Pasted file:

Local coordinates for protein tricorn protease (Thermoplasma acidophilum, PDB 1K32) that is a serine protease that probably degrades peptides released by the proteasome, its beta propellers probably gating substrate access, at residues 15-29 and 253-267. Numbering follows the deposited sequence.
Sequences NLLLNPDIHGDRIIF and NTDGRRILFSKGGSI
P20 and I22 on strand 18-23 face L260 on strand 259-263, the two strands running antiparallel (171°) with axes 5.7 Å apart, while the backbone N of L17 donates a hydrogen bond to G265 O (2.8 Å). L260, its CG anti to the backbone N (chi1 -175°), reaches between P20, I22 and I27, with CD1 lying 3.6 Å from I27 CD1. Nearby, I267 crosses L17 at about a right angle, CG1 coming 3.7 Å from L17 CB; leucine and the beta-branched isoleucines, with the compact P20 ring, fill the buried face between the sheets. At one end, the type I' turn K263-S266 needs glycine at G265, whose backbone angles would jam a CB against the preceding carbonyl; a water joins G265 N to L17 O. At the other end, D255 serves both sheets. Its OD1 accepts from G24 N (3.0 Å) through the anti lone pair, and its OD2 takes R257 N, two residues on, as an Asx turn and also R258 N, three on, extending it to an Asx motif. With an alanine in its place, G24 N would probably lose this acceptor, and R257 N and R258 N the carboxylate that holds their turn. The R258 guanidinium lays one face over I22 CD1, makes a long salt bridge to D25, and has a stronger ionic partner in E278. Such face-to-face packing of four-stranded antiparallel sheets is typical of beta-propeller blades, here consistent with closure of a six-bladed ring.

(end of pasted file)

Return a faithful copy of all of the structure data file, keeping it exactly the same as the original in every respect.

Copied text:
Local coordinates for protein tricorn protease (Thermoplasma acidophilum, PDB 1K32) that is a serine protease that probably degrades peptides released by the proteasome, its beta propellers probably gating substrate access, at residues 15-29 and 253-267. Numbering follows the deposited sequence.
Sequences NLLLNPDIHGDRIIF and NTDGRRILFSKGGSI
P20 and I22 on strand 18-23 face L260 on strand 259-263, the two strands running antiparallel (171°) with axes 5.7 Å apart, while the backbone N of L17 donates a hydrogen bond to G265 O (2.8 Å). L260, its CG anti to the backbone N (chi1 -175°), reaches between P20, I22 and I27, with CD1 lying 3.6 Å from I27 CD1. Nearby, I267 crosses L17 at about a right angle, CG1 coming 3.7 Å from L17 CB; leucine and the beta-branched isoleucines, with the compact P20 ring, fill the buried face between the sheets. At one end, the type I' turn K263-S266 needs glycine at G265, whose backbone angles would jam a CB against the preceding carbonyl; a water joins G265 N to L17 O. At the other end, D255 serves both sheets. Its OD1 accepts from G24 N (3.0 Å) through the anti lone pair, and its OD2 takes R257 N, two residues on, as an Asx turn and also R258 N, three on, extending it to an Asx motif. With an alanine in its place, G24 N would probably lose this acceptor, and R257 N and R258 N the carboxylate that holds their turn. The R258 guanidinium lays one face over I22 CD1, makes a long salt bridge to D25, and has a stronger ionic partner in E278. Such face-to-face packing of four-stranded antiparallel sheets is typical of beta-propeller blades, here consistent with closure of a six-bladed ring.